Does my response refer only to the facts? Learning the particulars of a person’s situation can give that person the opportunity to tell their story, which can be helpful. Yet if the emphasis is only on the matters of who, what, when, where, and how, as a newspaper might report, then the significant issue of what’s going on inside, what this experience really means, is left unaddressed.

Does my response minimize feelings? The other person deserves to have their innermost self acknowledged and supported. Whatever they’re feeling, they deserve validation. They may have conflicting or unusual or inexplicable feelings—that’s okay. Feelings should be given their full due, not downplayed.

Does my response turn the attention back to me?   If the interchange concentrates on my story, my experiences, my advice, it leaves the other person feeling unattended. We may even subtly be encouraging the other person to give care to us.

Does my response change the subject? If the interchange is led in an entirely different direction, away from the person before us, they’re likely to feel left out in the cold. This may feel like a slap in the face.

Does my response rule out shared silence? Sometimes there are no words to say, at least not immediately. Sometimes our expression can say it all, or our tears, or our touch, or our embrace. When we are heart to heart or soul to soul, silence speaks eloquently.

Does my response try to delve too deeply? It’s best when we respond honestly and give the other person the opportunity to say whatever they wish in return. They may reveal a lot, or very little, or nothing. Yet to expect them to share personal details just for our own satisfaction or our own need to know is being less than sensitive to whatever is happening within them.

So how do I make an enfranchising response, a response that affirms this other person? I first listen carefully, using my eyes and heart and soul as well as my ears. I give the other person their time, not pushing them or rushing them. I do my best to understand what is going on within them, asking myself, “What’s it like to be inside their body, their mind, their heart right now?” Then I respond in a way that is most natural, sharing an honest feeling, validating their honest thoughts and/or feelings, and giving them the opportunity to say more, if they wish, while also being ready to take their cue if they have said all they wish. Then I remember them after this time together, carrying them inside.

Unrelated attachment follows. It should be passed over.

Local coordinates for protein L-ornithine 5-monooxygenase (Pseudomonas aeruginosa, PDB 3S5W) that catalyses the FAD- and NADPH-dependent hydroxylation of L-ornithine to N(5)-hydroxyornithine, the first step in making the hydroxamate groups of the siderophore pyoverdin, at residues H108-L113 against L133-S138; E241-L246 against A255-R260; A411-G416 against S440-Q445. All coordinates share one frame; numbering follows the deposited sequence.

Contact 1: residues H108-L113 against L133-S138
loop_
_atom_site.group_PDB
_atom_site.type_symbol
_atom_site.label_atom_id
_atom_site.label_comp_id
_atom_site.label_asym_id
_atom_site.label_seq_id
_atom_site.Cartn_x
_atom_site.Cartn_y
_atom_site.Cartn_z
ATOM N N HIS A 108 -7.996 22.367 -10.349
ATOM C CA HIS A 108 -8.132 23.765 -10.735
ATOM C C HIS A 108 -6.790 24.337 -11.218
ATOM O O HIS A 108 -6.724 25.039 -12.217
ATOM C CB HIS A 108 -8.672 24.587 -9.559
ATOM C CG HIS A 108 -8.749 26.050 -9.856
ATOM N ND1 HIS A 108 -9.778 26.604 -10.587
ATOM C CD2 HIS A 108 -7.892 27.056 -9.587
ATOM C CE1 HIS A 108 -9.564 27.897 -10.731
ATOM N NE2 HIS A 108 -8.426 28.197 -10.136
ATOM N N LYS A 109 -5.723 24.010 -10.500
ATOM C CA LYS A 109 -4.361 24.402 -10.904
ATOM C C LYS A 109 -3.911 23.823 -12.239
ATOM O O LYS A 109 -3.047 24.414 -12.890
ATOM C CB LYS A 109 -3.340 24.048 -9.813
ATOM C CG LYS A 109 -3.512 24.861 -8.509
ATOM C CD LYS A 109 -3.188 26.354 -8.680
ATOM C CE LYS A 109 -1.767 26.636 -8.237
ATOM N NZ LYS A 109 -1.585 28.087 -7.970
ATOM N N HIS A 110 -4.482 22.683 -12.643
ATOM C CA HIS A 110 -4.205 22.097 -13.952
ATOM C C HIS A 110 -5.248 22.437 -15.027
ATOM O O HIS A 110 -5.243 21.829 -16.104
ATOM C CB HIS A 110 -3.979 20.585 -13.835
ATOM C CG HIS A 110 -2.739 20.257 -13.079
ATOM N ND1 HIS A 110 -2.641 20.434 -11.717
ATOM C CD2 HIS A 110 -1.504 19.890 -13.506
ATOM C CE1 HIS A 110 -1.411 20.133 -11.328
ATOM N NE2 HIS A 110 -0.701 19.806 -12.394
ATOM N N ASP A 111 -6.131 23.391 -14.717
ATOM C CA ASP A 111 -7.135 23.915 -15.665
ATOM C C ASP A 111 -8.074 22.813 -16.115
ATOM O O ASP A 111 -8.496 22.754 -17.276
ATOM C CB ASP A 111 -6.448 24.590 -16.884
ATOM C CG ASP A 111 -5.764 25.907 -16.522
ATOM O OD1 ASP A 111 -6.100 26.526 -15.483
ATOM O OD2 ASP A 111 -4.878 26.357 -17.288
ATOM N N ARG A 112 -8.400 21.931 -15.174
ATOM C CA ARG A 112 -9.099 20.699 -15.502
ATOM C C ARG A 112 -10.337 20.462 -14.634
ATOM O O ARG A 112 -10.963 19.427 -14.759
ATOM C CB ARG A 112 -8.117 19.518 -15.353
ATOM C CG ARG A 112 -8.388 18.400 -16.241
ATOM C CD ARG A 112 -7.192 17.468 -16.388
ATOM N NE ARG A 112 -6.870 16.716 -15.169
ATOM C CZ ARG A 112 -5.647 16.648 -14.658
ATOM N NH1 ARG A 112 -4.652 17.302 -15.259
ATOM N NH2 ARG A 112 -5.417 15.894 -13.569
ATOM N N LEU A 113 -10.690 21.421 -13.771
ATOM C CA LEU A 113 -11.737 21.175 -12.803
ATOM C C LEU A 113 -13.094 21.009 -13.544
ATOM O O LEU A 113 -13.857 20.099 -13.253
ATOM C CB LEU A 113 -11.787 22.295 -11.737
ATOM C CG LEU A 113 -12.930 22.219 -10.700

In a sense being with others is simple to do, but that doesn’t mean that it’s always easy to do. But it is doable. And it can make a great deal of difference in people’s lives.

The Treasure of a Mustard Seed

December 18, 2012

A Timely Tale of Beginning the Journey Through Grief

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The story is told of a woman whose child had died. Her grief was strong and would not let up. It felt unbearable.

She went to the wise old man in the village and asked, “How can I come to bear this? How can I be healed?”

“It’s really rather simple,” the old man replied. “All you have to do is find a mustard seed and bring it back to me.”

“One tiny mustard seed?” she asked. “Something with no real value? That’s all I need?”

He said, “Yes, that’s all. Now here’s what you do: go to your neighbor’s house, explain your situation, and tell them I’ve sent you to collect a mustard seed from them if they have never known grief. If you cannot get the mustard seed there, then move on to the next place until you come to the first house where someone can put in your hand what you seek.

Today there is a sense in which we are like the woman seeking that mustard seed. The tragedy of what happened that Friday morning in Newtown, Connecticut leaves us grieving. It is a grief that does not go easily away.

For some the grief seems unendurable—those parents and siblings, those spouses and children, those grandparents and other relatives of the ones who died. Grief strikes many others too—the neighbors, the close friends, indeed, everyone in the community. In varying degrees the grief spreads across that whole state, the entire nation, and into other spots around the world.